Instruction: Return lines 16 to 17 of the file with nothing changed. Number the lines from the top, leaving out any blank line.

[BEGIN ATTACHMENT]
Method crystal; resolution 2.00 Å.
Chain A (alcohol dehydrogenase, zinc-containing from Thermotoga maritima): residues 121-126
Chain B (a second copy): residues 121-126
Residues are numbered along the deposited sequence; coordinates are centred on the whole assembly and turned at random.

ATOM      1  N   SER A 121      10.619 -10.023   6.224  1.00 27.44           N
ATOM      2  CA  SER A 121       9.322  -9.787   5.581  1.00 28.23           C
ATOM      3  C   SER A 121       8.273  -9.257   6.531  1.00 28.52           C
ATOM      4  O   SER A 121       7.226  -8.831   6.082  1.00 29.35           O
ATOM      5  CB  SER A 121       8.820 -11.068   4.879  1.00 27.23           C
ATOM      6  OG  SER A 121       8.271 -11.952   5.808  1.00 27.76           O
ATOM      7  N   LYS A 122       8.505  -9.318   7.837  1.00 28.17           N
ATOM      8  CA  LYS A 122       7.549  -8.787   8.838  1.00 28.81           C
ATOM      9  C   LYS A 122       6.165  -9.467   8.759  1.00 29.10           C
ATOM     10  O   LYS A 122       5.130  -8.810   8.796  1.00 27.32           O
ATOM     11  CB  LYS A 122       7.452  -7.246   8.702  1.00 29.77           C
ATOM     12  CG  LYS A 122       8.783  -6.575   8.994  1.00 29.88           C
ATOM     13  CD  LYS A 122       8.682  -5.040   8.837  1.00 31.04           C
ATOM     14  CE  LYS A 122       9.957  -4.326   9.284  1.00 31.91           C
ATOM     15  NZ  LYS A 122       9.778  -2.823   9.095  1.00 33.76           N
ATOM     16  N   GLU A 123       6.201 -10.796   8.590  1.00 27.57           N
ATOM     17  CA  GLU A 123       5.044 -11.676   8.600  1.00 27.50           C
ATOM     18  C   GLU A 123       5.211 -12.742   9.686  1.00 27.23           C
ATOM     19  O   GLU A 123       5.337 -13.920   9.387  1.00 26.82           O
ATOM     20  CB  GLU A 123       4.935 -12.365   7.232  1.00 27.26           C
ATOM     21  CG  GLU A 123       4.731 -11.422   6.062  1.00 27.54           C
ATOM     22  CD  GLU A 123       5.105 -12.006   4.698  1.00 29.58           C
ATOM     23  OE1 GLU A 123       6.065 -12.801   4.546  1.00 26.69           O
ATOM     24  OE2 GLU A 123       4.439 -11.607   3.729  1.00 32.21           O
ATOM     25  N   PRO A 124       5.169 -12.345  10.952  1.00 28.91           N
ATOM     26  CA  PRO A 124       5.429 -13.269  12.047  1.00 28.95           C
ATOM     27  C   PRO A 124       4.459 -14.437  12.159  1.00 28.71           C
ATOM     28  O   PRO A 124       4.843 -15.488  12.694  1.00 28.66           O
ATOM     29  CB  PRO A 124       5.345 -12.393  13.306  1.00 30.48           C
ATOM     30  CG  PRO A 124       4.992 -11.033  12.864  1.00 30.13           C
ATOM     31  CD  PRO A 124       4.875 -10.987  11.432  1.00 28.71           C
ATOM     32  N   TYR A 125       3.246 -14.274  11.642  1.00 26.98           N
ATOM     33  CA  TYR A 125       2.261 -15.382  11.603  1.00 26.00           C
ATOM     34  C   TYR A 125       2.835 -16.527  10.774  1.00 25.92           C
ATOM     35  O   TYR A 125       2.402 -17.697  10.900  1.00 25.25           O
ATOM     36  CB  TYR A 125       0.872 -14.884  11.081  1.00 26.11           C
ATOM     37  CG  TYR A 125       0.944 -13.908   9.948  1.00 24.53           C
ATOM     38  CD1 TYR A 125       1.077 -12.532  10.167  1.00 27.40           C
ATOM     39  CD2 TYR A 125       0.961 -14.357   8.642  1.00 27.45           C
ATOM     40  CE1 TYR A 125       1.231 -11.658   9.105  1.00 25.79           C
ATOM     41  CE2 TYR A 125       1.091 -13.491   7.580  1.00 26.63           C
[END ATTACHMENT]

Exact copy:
ATOM     12  CG  LYS A 122       8.783  -6.575   8.994  1.00 29.88           C
ATOM     13  CD  LYS A 122       8.682  -5.040   8.837  1.00 31.04           C